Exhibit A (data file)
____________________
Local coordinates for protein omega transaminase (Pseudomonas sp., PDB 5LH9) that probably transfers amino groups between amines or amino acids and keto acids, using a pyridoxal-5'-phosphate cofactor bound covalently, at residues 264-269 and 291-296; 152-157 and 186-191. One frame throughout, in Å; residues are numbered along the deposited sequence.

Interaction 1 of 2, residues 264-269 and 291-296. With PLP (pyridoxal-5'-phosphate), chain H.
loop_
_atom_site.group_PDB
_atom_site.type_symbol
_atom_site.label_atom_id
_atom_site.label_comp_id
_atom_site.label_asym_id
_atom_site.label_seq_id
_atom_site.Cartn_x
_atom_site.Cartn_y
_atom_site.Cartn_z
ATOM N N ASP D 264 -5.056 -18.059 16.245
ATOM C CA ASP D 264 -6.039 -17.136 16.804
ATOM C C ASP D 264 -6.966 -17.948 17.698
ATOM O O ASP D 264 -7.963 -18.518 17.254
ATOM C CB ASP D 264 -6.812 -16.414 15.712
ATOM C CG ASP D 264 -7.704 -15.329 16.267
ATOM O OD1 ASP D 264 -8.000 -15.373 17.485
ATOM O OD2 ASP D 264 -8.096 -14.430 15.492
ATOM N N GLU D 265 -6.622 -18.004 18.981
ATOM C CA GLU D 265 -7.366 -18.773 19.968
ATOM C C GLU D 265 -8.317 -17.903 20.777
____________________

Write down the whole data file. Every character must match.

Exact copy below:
Local coordinates for protein omega transaminase (Pseudomonas sp., PDB 5LH9) that probably transfers amino groups between amines or amino acids and keto acids, using a pyridoxal-5'-phosphate cofactor bound covalently, at residues 264-269 and 291-296; 152-157 and 186-191. One frame throughout, in Å; residues are numbered along the deposited sequence.

Interaction 1 of 2, residues 264-269 and 291-296. With PLP (pyridoxal-5'-phosphate), chain H.
loop_
_atom_site.group_PDB
_atom_site.type_symbol
_atom_site.label_atom_id
_atom_site.label_comp_id
_atom_site.label_asym_id
_atom_site.label_seq_id
_atom_site.Cartn_x
_atom_site.Cartn_y
_atom_site.Cartn_z
ATOM N N ASP D 264 -5.056 -18.059 16.245
ATOM C CA ASP D 264 -6.039 -17.136 16.804
ATOM C C ASP D 264 -6.966 -17.948 17.698
ATOM O O ASP D 264 -7.963 -18.518 17.254
ATOM C CB ASP D 264 -6.812 -16.414 15.712
ATOM C CG ASP D 264 -7.704 -15.329 16.267
ATOM O OD1 ASP D 264 -8.000 -15.373 17.485
ATOM O OD2 ASP D 264 -8.096 -14.430 15.492
ATOM N N GLU D 265 -6.622 -18.004 18.981
ATOM C CA GLU D 265 -7.366 -18.773 19.968
ATOM C C GLU D 265 -8.317 -17.903 20.777